What is it about public art that sparks such passionate debate?
It usually begins with a generous impulse: to honor a prominent citizen, beautify the city, show respect for the importance of art in our lives. But the process of deciding just what art to put where frequently inspires strong disagreement – contention that, on reflection, has obvious roots.
Public art is meant to provoke, to enlighten, to provide new ways of seeing the world around us. To be successful, an artist must have freedom to create.
Public art: Who decides? — baltimoresun.com.
Developing countries led by China squabbled with the West over mandatory emission cuts at the Bali climate change conference, as activists accused Canada on Saturday of undermining the negotiations by insisting on targets for poor nations.
China, which some believe has surpassed the United States as the world’s top emitter of carbon dioxide and other heat-trapping gases, questioned the fairness of binding cuts when its per capita emissions are about one-sixth of America’s. It said, too, that it has only been pumping pollutants into the atmosphere for a few decades, whereas the West has done so for hundreds of years.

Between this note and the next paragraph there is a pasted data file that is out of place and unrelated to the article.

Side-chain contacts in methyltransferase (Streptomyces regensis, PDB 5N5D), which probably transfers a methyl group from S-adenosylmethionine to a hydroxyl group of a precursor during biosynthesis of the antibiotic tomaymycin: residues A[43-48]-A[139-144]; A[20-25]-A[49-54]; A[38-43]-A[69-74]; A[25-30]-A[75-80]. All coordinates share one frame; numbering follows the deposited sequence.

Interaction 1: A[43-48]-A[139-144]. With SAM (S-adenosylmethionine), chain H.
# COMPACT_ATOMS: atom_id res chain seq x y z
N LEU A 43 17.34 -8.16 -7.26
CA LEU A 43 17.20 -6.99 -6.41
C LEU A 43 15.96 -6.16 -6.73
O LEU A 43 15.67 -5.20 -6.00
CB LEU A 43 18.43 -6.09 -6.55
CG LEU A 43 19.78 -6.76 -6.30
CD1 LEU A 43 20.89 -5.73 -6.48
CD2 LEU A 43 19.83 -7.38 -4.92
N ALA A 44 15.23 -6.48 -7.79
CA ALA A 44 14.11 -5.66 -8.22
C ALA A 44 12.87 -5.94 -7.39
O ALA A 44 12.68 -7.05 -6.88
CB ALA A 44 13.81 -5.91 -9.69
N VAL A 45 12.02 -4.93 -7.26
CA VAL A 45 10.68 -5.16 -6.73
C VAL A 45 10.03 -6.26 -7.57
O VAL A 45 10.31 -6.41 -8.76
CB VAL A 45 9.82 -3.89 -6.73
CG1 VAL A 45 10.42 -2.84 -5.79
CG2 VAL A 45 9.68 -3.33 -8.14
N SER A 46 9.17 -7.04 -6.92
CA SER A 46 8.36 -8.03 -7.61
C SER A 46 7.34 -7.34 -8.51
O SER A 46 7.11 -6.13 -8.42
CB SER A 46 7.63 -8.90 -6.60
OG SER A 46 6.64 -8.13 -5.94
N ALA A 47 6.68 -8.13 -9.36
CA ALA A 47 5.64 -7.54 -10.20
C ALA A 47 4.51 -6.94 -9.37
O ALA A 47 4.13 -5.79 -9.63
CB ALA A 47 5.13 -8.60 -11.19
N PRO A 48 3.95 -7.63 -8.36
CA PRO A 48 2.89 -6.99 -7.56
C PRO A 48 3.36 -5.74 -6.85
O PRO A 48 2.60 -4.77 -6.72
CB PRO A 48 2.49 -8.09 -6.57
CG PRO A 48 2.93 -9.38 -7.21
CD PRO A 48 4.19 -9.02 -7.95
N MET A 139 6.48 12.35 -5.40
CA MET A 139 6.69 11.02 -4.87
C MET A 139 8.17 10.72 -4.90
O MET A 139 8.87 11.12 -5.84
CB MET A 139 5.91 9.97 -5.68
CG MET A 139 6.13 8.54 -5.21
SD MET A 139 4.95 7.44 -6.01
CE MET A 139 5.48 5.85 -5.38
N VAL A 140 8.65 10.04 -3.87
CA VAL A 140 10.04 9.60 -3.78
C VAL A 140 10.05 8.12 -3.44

China, West squabble over emissions targets at Bali climate meeting – International Herald Tribune.
Architects Anupam Bansal and Rajesh Dongre find interesting ways to blend their buildings with the surrounding landscape.
Most laboratories in India are rather dull box-like spaces — their architecture focussing on functionality without even a passing nod at the aesthetic. The new development at the National Centre for Biological Sciences (NCBS) in Bangalore, however, promises to be refreshingly different.
Experimental designs – Business Standard Gargi Gupta / New Delhi.